We can no longer turn the other cheek to the posterior problem

Western society’s obsession with the derrière has triggered a range of cosmetic solutions to get in shape, but the bottom line is, is it at the cost of our health?

Now this column would be lying if it were to deny that its thoughts occasionally stray in the direction of female buttocks, but let me preface my comments by swearing, hand on heart, that what follows is prompted by the newsworthiness of the subject and not by a morbid fascination.

Female bottoms are in the news because it has become fashionable to seek their enlargement, and, ours being a dynamic economy, science has rushed to meet this need. In doing so, however, it inadvertently raises questions of health and beauty and how they might be opposed to each other, questions that must concern every conscientious marketer.

Not that we should sneer at the contemporary desire for buttock enlargement. Throughout history and across continents humans have sought to mould their bodies to meet the requirements of fashion. In China it was once the custom for women’s feet to be bound tightly in childhood; among certain African tribes women stretched their necks by encasing them in metal hoops; elsewhere in Africa men hung heavy weights from the procreative organ until it was sufficiently extended to permit a knot to be tied in it.

In every case, however, these mutilations prompted a frown of disapproval among the medical profession. Shrunken feet, they said, might be attractive, but not much good for walking on. Long necks were better left to giraffes. As for male elongation, I have little doubt that even the most forgiving of witch doctors, when invited to examine a privy member into which its owner had tied a clove hitch, would wag a reproving finger, a gesture made more awful by the fact that the digit had long since been removed from the corpse of its former owner.

In this country the desire for an outsize aft deck is being met in two ways. First, there is surgical enhancement, known as buttock augmentation surgery. Silicone implants are placed into each buttock area through a single incision overlying the tailbone. The buttock muscle (gluteus maximus) is lifted up and a pocket is made just large enough for the implant. Having one’s gluteus maximised costs between &£3,800 and &£5,500. It is more economical to opt for the second method and invest &£25 in a Shapes Contour Panty. These padded knickers are designed to “define and lift” and thereby achieve the perfect “ledge” after which a lot of women, and not a few men, lust.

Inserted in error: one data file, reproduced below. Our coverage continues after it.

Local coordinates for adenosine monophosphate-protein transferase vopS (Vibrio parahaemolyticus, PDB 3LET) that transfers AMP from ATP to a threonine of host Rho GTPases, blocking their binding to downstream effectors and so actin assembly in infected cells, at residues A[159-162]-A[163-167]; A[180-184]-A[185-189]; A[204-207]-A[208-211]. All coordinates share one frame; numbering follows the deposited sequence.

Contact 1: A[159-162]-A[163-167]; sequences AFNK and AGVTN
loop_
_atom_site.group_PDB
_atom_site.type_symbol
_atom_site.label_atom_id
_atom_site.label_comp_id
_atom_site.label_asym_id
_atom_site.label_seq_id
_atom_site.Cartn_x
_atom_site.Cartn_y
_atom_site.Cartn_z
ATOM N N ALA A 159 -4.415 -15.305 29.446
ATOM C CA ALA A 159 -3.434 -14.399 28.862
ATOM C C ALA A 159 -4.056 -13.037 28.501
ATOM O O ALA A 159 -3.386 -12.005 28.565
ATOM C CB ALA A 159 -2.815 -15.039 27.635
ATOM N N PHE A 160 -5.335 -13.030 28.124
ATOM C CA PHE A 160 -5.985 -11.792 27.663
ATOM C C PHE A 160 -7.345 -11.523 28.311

So, depending on your budget and taste, you can have false buttocks sewn either directly into you, or into your pants, it’s up to you. It is in such choices that economic liberty consists. Strange to think that there are still parts of the world whose deprived inhabitants are destined to progress through life with the buttocks bequeathed to them by nature, with no scope for enhancement other than might be attained by a blend of indolence and cream buns.

But before we congratulate ourselves on the gifts that technology bestows, we must, as always, confront the pursed lip of the medical profession. For while one group of physicians is busily stuffing silicone into the rear ends of its patients with a hey and a ho and a hey-nonny-no, another is struggling, red-faced with exertion, to push a hypodermic needle into the fundament of its clients. Last week, despairing doctors announced that needles cannot penetrate the excess bottom fat of many patients, particularly women. To be effective, many drugs have to be injected into the underlying muscle. But, Dr Victoria Chan, of the Adelaide and Meath Hospital in Dublin, said: “A majority of people, especially women, are not getting the proper dosage from injections to the buttocks. There is no question that obesity is the underlying cause.”

Ah, but there is a question. If fatty tissue will not yield readily to the needle, how much more obdurate must be pads of silicone. It seems that you can have a bottom of the dimensions and weight, though not colour or texture, of a prize pumpkin, or the approval of your doctor, but not both.

There is, however a blessed relief from pain. A female BBC reporter who tried a pair of contour panties said: “The reaction was mixed. Men loved them but said they felt cheated when they found my curves were down to padding. One stranger even felt the urge to pinch my more voluptuous bottom, but I had to be told by a friend that he was doing it as I couldn’t feel a thing.”

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